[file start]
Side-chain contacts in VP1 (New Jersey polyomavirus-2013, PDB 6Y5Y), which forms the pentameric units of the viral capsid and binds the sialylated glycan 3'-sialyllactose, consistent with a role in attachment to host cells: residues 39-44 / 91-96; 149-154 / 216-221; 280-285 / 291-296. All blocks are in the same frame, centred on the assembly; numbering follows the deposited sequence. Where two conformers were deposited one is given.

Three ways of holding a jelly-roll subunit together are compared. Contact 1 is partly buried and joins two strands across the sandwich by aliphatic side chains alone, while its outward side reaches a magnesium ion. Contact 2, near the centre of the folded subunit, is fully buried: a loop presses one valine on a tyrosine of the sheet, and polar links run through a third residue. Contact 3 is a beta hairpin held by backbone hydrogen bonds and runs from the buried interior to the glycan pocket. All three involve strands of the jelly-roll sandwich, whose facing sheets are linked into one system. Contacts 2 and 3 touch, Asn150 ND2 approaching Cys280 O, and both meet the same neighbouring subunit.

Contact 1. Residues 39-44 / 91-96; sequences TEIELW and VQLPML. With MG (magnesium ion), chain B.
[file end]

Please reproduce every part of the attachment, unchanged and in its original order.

Side-chain contacts in VP1 (New Jersey polyomavirus-2013, PDB 6Y5Y), which forms the pentameric units of the viral capsid and binds the sialylated glycan 3'-sialyllactose, consistent with a role in attachment to host cells: residues 39-44 / 91-96; 149-154 / 216-221; 280-285 / 291-296. All blocks are in the same frame, centred on the assembly; numbering follows the deposited sequence. Where two conformers were deposited one is given.

Three ways of holding a jelly-roll subunit together are compared. Contact 1 is partly buried and joins two strands across the sandwich by aliphatic side chains alone, while its outward side reaches a magnesium ion. Contact 2, near the centre of the folded subunit, is fully buried: a loop presses one valine on a tyrosine of the sheet, and polar links run through a third residue. Contact 3 is a beta hairpin held by backbone hydrogen bonds and runs from the buried interior to the glycan pocket. All three involve strands of the jelly-roll sandwich, whose facing sheets are linked into one system. Contacts 2 and 3 touch, Asn150 ND2 approaching Cys280 O, and both meet the same neighbouring subunit.

Contact 1. Residues 39-44 / 91-96; sequences TEIELW and VQLPML. With MG (magnesium ion), chain B.